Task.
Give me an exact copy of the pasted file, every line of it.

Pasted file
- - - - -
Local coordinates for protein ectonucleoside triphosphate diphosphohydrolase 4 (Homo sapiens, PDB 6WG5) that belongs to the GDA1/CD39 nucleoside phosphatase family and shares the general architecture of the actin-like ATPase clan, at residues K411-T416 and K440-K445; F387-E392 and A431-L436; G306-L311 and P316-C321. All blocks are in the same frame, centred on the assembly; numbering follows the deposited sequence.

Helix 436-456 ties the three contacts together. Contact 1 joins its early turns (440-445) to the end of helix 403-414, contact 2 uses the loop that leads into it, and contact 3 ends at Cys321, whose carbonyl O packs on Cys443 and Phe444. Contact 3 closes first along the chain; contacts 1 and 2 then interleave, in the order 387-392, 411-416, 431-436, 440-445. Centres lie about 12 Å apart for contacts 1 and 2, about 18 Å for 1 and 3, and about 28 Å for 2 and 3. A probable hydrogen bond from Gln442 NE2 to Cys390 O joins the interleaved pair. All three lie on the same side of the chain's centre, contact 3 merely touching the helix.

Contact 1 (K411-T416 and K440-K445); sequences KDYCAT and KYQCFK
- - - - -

Local coordinates for protein ectonucleoside triphosphate diphosphohydrolase 4 (Homo sapiens, PDB 6WG5) that belongs to the GDA1/CD39 nucleoside phosphatase family and shares the general architecture of the actin-like ATPase clan, at residues K411-T416 and K440-K445; F387-E392 and A431-L436; G306-L311 and P316-C321. All blocks are in the same frame, centred on the assembly; numbering follows the deposited sequence.

Helix 436-456 ties the three contacts together. Contact 1 joins its early turns (440-445) to the end of helix 403-414, contact 2 uses the loop that leads into it, and contact 3 ends at Cys321, whose carbonyl O packs on Cys443 and Phe444. Contact 3 closes first along the chain; contacts 1 and 2 then interleave, in the order 387-392, 411-416, 431-436, 440-445. Centres lie about 12 Å apart for contacts 1 and 2, about 18 Å for 1 and 3, and about 28 Å for 2 and 3. A probable hydrogen bond from Gln442 NE2 to Cys390 O joins the interleaved pair. All three lie on the same side of the chain's centre, contact 3 merely touching the helix.

Contact 1 (K411-T416 and K440-K445); sequences KDYCAT and KYQCFK